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The monster.

Carrying the shameless juices of wildlife, the battleground emerges; all bloodless soil bears the crow's eye's subterranean ocean wings to the root of the stone navels, the battlescars of some god other than God. Beauty's meadow in its rough hair, some shadow-dwelling monster with muddy feet climbs into the farmer's unbeautiful sleep, the water hyacinth's waterweed-entangled traveller's tune is heard, a slight infatuation with death before the assassin comes. In the wild kalkasundar-hedge, as the lover's face is removed, the crevice goes on deepening, the folkstone's wind comes blowing. On the slippery blue burnt cheeks of night's final hours, water locusts are ashamed of their end-of-war erotic sorrow. Before waking up in the kalkasundar-hedge, the crow's deep wings, the dunes, wordless tears of the lover. Note: The kalkasundar is a wild thorny hedge.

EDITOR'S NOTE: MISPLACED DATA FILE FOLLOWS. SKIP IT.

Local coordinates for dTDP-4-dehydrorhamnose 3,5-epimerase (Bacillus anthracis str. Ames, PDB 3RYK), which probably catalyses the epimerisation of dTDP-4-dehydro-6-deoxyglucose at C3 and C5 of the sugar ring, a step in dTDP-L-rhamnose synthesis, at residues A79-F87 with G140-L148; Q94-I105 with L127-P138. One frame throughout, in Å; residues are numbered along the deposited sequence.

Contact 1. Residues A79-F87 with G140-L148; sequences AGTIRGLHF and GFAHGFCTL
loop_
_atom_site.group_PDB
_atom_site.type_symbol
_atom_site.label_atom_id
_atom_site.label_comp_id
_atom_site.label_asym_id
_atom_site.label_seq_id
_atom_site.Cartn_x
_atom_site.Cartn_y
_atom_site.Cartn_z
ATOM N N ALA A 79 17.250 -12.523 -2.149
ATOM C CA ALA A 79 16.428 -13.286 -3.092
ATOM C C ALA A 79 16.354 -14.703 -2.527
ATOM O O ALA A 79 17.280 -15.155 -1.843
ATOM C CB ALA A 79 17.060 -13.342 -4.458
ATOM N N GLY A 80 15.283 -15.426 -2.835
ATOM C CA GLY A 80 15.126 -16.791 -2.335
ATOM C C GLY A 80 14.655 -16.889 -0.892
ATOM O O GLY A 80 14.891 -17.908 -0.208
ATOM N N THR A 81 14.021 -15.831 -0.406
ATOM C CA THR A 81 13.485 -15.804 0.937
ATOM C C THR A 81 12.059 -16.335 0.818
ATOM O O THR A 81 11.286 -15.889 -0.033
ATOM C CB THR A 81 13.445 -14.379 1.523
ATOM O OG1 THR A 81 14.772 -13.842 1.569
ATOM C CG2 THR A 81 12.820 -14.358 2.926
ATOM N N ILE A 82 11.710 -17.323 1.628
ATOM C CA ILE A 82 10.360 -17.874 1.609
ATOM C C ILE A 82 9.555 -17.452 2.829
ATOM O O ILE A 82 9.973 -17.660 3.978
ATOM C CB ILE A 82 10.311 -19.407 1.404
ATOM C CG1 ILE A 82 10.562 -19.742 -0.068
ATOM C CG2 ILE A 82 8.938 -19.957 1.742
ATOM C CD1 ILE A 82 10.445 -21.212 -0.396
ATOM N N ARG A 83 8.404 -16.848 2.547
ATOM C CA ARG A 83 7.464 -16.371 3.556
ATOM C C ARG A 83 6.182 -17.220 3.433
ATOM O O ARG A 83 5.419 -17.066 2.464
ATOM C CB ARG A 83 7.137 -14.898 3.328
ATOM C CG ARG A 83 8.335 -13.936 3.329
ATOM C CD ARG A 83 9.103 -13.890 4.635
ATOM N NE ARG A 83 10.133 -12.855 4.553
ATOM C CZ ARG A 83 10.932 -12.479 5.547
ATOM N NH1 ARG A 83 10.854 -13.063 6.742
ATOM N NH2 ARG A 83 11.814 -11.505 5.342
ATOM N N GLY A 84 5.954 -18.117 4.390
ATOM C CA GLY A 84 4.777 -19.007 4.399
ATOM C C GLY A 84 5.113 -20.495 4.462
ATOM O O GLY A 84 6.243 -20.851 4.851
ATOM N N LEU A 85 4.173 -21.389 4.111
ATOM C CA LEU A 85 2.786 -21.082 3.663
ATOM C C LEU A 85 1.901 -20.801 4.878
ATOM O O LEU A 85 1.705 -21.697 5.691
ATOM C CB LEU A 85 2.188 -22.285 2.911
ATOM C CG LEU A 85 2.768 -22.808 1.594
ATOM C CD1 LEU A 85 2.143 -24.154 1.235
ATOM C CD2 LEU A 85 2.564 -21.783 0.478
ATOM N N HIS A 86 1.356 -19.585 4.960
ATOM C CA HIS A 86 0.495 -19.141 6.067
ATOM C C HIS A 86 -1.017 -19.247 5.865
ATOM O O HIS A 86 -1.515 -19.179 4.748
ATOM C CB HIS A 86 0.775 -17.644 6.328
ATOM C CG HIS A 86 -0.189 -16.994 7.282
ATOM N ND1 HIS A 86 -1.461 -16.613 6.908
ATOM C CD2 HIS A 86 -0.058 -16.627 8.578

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Title Annotation:Three Bengali Women Poets; poem
Author:Mahapatra, Anuradha; Banerjee, Paramita; Wright, Carolyne
Publication:The American Poetry Review
Date:Jul 1, 1993
Words:133
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